The MGAP and GAP may be superior to the NTS from some perspectives. For example, the components of the MGAP and GAP (mechanism, age, the GCS, and SBP) are immediately available at presentation, whereas the NTS needs SpO2. However, SpO2 measurement is not time-consuming or expensive in a modern trauma care system. In our study, the AUCs of the MGAP and GAP were larger than that of the NTS in the derivation cohort but were within the scope of statistical error. In the validation cohort, the AUCs of the MGAP and GAP were smaller than that of the NTS but were also within the range of statistical error. Despite the inconclusive results, the superiority of the NTS over the MGAP and GAP was to be expected; the MGAP and GAP already include age and mechanism, whereas the NTS comprises the same element used in the RTS. For this reason, only the NTS can be incorporated into the TRISS, which is the most widely used mortality prediction model for trauma patients. To date, no trauma scoring system has shown better performance than the TRISS. In addition to its use as a triage tool in clinical practice, the NTS may play an important role in trauma research due to its potential applicability as a substitute for the RTS in the TRISS.

We chose to use the actual GCS score rather than the coded GCS, which was initially proposed by Champion et al., in our prediction model. There is no firm evidence of an advantage of the GCS compared with the coded GCS. Among the severity scoring systems used for patients in the intensive care unit, the Acute Physiology and Chronic Health Evaluation (APACHE) uses the actual GCS [27], whereas the Simplified Acute Physiology Score (SAPS) and the Sequential Organ Failure Assessment (SOFA) use the coded GCS value [28, 29]. Most recently developed trauma scoring systems adopt the actual GCS, including the MGAP, GAP, Emergency Trauma Score (EMTRAS), BIG score (composed of base deficit, international normalized ratio, and the GCS), the UK Trauma Audit & Research Network prediction model, and the corticosteroid randomization after significant head injury (CRASH) model [5, 6, 3032]. In our study, the actual GCS showed better calibration of the final model compared with the coded GCS.

The association between SBP and mortality in trauma patients has been assessed in many previous studies. Recent studies have recommended that the SBP threshold be increased up to 110 mmHg. Several authors have reported that elevated blood pressure was related to poor outcomes in traumatic brain injury (TBI). Additionally, Zafar et al. and Fuller et al. specifically mentioned that mortality in TBI showed a bimodal distribution [3336]. In the general trauma population, the association between hypertension and mortality is not clearly known. However, during the initial period of trauma care, whether a given patient has TBI is not certain. To the best of our knowledge, there has been no study regarding this issue. In our population, hypertensive patients (SBP ≥ 150 mmHg) showed higher mortality than normotensive patients (SBP ≥ 110 mmHg; Fig 1c), and we believe this distribution might be caused by the relatively high proportion of head injury in the study patients (32.4% of the derivation cohort) (Table 2).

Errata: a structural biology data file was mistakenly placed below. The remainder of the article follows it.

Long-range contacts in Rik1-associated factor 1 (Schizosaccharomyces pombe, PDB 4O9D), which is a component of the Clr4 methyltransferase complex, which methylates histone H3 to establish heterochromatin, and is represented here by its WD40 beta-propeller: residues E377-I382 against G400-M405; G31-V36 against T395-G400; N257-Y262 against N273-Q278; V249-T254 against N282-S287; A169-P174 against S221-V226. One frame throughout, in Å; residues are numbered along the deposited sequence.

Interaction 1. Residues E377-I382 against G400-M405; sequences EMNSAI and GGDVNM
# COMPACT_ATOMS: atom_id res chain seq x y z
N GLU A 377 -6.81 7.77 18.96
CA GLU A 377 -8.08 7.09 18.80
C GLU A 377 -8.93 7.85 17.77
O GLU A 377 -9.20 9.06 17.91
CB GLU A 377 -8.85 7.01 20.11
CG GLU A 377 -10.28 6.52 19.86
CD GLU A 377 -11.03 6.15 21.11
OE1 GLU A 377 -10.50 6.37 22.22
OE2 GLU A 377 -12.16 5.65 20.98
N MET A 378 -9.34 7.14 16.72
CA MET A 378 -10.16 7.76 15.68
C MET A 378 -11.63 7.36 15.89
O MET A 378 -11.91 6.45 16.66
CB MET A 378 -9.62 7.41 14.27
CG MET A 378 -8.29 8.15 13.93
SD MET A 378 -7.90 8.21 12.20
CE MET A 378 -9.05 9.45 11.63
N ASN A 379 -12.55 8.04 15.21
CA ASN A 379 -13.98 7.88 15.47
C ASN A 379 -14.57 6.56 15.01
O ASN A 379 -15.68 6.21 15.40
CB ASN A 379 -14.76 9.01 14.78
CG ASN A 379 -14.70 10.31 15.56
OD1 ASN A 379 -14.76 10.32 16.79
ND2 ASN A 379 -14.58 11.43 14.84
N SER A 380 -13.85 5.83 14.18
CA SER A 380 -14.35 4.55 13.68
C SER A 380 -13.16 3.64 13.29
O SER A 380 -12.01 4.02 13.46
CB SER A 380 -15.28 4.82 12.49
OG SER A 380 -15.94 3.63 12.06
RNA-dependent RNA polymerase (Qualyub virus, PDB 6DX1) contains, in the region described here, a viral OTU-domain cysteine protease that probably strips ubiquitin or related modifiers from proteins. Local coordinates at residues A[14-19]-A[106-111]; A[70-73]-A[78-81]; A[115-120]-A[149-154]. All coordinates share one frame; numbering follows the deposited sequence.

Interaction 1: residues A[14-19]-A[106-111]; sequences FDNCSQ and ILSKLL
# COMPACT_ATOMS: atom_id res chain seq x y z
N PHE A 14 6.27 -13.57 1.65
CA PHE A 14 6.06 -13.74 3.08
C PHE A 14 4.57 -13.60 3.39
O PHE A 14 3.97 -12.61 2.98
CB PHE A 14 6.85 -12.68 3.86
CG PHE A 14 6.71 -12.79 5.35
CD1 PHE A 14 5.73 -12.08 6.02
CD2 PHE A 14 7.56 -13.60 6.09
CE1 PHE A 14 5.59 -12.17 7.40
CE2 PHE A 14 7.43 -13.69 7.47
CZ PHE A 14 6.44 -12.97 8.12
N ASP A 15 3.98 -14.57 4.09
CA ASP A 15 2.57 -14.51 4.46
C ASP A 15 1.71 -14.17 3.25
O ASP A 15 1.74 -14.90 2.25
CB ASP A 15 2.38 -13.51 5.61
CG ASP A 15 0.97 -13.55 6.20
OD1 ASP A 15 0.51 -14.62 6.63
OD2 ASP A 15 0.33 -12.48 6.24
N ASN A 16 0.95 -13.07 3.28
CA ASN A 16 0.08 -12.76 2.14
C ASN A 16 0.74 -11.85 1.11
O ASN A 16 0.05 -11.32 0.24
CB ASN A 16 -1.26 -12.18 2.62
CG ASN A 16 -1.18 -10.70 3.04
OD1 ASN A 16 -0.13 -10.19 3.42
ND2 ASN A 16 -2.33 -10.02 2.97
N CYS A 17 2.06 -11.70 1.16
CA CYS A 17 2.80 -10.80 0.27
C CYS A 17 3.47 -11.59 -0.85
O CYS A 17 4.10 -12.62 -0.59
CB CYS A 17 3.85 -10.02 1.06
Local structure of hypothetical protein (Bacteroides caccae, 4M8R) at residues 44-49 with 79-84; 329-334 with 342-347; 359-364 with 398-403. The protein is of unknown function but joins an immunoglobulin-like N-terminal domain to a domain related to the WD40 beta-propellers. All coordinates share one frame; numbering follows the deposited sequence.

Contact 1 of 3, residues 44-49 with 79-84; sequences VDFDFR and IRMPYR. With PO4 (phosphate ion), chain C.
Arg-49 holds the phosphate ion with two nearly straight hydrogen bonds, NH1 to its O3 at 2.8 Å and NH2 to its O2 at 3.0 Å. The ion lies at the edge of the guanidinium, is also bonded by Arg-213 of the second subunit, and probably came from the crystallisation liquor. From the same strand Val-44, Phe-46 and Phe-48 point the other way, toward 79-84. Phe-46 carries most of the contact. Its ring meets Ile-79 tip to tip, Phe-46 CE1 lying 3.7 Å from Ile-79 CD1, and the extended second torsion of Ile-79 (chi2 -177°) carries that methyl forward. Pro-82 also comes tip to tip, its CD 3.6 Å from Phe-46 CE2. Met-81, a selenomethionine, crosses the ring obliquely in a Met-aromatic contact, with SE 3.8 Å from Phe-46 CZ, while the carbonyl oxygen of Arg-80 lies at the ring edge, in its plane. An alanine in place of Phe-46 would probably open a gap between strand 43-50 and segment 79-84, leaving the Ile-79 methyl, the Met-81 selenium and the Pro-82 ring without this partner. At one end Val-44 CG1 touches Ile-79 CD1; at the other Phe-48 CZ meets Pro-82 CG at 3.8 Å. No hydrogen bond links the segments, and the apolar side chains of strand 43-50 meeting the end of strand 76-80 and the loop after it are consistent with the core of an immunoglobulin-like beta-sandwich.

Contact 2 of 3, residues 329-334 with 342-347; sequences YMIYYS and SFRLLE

Only one study has assessed the possibility of replacing RR with SpO2 in the RTS (observational cohort study, prehospital setting, n = 1481) [37]. The authors concluded that RR and SpO2 do not add significant value to other variables in the RTS and TRISS. However, they said the power of the study might be insufficient to detect significance because of abundant missing data (approximately 35% of RR and SpO2). Although it was not advocated in the main conclusion of the study, SpO2 showed larger AUC for mortality compared with the RR (AUC, 0.747 vs. 0.691), and the SpO2 was more strongly correlated mortality than the RR was. Our study consistently showed that SpO2 is a better parameter than RR. A major concern regarding the use of SpO2 is non-measurability. We could not determine whether missing SpO2 values were caused by non-measurability or were simply missing in our patients. In terms of the retrospective analysis, we believe that this problem was not serious since we imputed the missing SpO2 on significant variables, including the ISS and outcome (in-hospital mortality). However, in clinical practice, non-measurable SpO2 leads to a failure to gain the final score. Most non-measurable SpO2 in trauma patients is associated with extremely low oxygenation or poor peripheral circulation caused by profound hemorrhagic shock, tension pneumothorax, cardiac tamponade, or cardiac arrest. Therefore, non-measurable SpO2 could be counted as zero (the lowest code value of the NTS) considering the patients’ symptoms, clinical appearance, and other physiological parameters.

Our study has some limitations. Of greatest concern is the selection bias. First, patients were transferred to our hospital from a relatively small area of approximately 60 km in radius. Our hospital is the only tertiary care center for major trauma in this area. Second, this was a single-center study, and therefore generalization could be erroneous. Accordingly, external validation in different populations and countries should be performed. Third, the target population was restricted to adults. Therefore, this score may not be useful for patients under 15 years of age. Because pediatric patients have unique physiological characteristics, separate studies are needed for the development and application of a trauma scoring system for the pediatric population.

Conclusion

The NTS predicts in-hospital mortality substantially better than the RTS and not inferior to the MGAP and GAP. We hope that the NTS will be a useful tool for triage in trauma patients and will lead to an improvement in trauma management.